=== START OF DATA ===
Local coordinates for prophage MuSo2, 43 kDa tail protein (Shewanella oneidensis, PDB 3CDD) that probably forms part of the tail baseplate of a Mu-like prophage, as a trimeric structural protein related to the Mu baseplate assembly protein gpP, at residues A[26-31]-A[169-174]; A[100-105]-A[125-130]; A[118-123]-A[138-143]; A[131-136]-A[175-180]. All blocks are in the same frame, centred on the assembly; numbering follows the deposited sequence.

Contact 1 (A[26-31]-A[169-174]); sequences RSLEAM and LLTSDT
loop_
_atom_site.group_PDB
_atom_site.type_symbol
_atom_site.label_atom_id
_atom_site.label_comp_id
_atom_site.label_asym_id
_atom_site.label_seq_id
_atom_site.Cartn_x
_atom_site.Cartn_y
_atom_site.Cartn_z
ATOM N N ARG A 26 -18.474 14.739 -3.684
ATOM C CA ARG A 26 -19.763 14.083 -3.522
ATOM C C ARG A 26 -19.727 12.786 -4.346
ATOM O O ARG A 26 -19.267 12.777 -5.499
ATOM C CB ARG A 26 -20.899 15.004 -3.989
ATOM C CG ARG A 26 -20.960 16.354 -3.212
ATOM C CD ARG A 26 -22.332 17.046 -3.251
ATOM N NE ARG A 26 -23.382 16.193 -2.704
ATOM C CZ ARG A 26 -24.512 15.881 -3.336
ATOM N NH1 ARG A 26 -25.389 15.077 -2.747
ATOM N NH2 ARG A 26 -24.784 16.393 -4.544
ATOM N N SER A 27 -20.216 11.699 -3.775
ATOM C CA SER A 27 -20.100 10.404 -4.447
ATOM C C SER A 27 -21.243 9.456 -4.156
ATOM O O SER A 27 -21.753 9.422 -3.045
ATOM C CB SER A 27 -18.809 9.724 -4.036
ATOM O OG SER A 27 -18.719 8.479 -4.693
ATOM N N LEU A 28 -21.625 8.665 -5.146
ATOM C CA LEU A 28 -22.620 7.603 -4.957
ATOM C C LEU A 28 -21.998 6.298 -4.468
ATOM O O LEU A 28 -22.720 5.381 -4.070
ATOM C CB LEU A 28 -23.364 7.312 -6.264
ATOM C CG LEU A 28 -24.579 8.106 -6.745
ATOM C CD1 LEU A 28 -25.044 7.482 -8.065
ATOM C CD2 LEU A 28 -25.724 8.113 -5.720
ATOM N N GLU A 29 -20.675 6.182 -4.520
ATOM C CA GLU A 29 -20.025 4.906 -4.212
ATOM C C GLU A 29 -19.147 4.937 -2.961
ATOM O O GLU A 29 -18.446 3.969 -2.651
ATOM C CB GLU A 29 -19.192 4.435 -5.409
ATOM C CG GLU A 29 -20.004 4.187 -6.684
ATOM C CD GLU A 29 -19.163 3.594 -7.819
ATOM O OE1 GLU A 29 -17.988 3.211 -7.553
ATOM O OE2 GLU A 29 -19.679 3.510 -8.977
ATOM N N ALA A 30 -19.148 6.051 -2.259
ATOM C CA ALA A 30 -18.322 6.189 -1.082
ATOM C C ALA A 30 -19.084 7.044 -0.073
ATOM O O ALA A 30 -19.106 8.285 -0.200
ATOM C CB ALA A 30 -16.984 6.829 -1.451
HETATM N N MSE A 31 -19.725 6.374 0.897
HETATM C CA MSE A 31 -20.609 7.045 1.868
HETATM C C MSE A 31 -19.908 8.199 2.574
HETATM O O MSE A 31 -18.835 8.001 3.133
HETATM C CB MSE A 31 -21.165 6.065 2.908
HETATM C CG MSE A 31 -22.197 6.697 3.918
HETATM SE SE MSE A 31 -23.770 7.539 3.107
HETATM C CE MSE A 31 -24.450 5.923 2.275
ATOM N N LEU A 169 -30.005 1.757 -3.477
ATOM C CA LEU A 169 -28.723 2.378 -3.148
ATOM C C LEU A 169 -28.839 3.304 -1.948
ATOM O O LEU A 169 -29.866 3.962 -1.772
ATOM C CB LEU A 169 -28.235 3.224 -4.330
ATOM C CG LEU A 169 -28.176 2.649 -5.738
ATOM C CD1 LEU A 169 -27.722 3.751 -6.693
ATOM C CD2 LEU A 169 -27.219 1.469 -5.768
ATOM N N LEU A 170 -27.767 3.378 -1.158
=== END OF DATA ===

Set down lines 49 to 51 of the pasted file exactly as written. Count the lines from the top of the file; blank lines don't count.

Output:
ATOM C C ALA A 30 -19.084 7.044 -0.073
ATOM O O ALA A 30 -19.106 8.285 -0.200
ATOM C CB ALA A 30 -16.984 6.829 -1.451